By Stephen Morrissey
Before reading Sylvia Brinton Perera's Queen Maeve and Her Lovers, I thought religiosity in my family was mainly found in three prominent and well known priests who were part of my Montreal-Irish family. My great-great-uncle, Father Martin Callaghan, was the first Montreal-born pastor of St. Patrick's Basilica, serving there from 1875 to 1908. His younger brother, Father Luke Callaghan, was the pastor at St. Michael's Church, which was built in the Byzantine style, after Hagia Sophia. Father Luke was largely responsible for raising the funding and overseeing the construction of this church. Their other brother, Father James Callaghan, served at several Montreal churches as well as being the pastor at Hotel Dieu Hospital and The Royal Victoria Hospital. All three of these priests came from a humble immigrant background, were educated at the College de Montreal, and served the community with distinction. Surely they are the kind of men who are models for the spiritual life. But there was also a darker side to my family tree, including some relatives who were alcoholics.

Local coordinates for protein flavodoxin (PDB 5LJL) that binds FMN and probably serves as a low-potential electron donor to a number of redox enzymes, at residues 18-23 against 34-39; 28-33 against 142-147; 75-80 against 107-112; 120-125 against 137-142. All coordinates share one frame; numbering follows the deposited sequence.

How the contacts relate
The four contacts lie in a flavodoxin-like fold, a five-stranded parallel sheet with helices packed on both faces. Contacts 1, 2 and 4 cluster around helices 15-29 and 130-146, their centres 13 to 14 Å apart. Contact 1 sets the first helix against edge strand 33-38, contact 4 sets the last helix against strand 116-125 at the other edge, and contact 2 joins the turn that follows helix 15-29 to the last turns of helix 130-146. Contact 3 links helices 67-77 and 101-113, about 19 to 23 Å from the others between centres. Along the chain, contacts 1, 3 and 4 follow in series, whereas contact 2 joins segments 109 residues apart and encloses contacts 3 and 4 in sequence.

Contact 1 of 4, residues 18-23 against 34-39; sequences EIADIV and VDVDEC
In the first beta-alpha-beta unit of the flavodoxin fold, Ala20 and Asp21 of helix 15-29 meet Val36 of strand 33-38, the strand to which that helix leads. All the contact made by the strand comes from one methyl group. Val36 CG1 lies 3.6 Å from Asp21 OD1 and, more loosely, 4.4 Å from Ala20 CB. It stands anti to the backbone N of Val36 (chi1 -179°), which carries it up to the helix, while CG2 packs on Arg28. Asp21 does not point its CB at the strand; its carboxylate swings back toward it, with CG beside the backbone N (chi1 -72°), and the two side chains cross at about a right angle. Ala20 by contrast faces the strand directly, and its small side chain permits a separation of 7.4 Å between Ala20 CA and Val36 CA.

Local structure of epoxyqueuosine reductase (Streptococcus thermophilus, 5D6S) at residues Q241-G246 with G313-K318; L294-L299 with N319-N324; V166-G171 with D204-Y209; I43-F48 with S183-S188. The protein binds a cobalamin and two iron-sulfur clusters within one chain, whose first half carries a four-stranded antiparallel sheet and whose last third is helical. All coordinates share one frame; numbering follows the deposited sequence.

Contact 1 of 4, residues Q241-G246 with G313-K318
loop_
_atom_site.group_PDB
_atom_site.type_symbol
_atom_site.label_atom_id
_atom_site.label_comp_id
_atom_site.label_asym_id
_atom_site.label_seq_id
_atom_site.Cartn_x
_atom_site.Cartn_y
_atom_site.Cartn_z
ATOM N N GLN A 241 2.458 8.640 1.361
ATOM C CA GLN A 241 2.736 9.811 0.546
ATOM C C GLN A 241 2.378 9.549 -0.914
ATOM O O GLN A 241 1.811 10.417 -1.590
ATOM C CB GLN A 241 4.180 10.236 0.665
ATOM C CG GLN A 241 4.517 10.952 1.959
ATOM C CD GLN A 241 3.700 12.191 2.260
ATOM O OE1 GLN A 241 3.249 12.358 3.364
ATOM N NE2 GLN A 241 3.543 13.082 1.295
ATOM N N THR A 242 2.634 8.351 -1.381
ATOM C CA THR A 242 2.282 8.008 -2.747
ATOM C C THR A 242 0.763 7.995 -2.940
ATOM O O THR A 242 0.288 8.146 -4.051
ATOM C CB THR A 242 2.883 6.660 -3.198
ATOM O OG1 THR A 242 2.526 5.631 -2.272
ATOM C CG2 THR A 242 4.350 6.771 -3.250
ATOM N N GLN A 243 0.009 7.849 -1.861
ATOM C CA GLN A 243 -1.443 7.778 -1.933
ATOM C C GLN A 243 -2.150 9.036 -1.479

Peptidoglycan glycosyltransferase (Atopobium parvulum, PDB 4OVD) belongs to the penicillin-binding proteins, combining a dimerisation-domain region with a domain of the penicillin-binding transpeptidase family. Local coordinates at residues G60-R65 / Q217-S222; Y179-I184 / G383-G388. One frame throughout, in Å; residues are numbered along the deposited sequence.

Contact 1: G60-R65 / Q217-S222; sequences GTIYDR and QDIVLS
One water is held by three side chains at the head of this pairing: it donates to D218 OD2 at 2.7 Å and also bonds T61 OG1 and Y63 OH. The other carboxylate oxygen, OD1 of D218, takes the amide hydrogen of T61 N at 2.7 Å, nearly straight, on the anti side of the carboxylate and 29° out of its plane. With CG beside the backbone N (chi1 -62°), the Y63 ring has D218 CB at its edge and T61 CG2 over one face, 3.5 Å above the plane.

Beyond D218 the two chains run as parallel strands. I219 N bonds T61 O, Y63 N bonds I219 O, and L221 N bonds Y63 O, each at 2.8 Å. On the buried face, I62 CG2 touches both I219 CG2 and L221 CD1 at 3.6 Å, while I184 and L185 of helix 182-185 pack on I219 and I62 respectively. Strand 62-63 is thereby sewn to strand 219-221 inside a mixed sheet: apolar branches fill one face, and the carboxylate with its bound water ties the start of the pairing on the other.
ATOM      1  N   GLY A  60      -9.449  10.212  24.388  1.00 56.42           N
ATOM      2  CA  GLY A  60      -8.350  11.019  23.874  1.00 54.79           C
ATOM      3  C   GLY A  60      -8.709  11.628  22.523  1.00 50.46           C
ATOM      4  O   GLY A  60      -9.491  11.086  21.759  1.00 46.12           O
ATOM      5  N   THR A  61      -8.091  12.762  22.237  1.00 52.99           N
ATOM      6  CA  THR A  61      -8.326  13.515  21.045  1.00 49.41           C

With this background I found Sylvia Brinton Perera's Queen Maeve and her Lovers insightful and provocative. In this book, Perera's thesis is "that modern addictions represent debased forms of ancient rituals." Of course, she is not the first writer to make the connection between alcoholism and a Dionysian-like spirituality. C.G. Jung was influential in helping the founder of Alcoholics Anonymous formulate a spiritual approach to addiction. In a letter to Bill Wilson, AA's co-founder, Jung pointed out that "alcohol in Latin is spiritus, the same word [used] for the highest religious experience." For Perera, addiction is a corrupted manifestation of the old divine energy that was, in its original form, ecstatic and life-affirming. But we have little place for the old gods, such as Queen Maeve, whom Perera refers to as "one of the grandest figures in Celtic lore." Maeve represents the life-energy, the multiplicity and abundance of life, the sacred force lying behind growth, fertility, and abundance.
It is not possible to return to the ancient gods, even if we wanted to. Maeve represents, for Perera, the psychological and spiritual need for wholeness and oneness with the divine, or with what Jung called the Self. For some people, this is a part of the process of individuation. Addiction, in its many forms, is only a shadow of a spiritual experience. Intoxication in itself is not a spiritual experience, it is merely being intoxicated. Within the context of Celtic society, Queen Maeve and other Celtic deities and the myths about them, provided a very deep sense of spirituality that permeated every aspect of Irish life. Perera writes,
The spirits of the dead revisited the homes of the living after dark and on the festivals marking the open cracks in the agricultural year, especially at Samhain and Beltane when the new winter and summer cycles beganŠcaves, mounds, trees and water [were] places where the veil between this world and the next [were] felt to be easily permeable.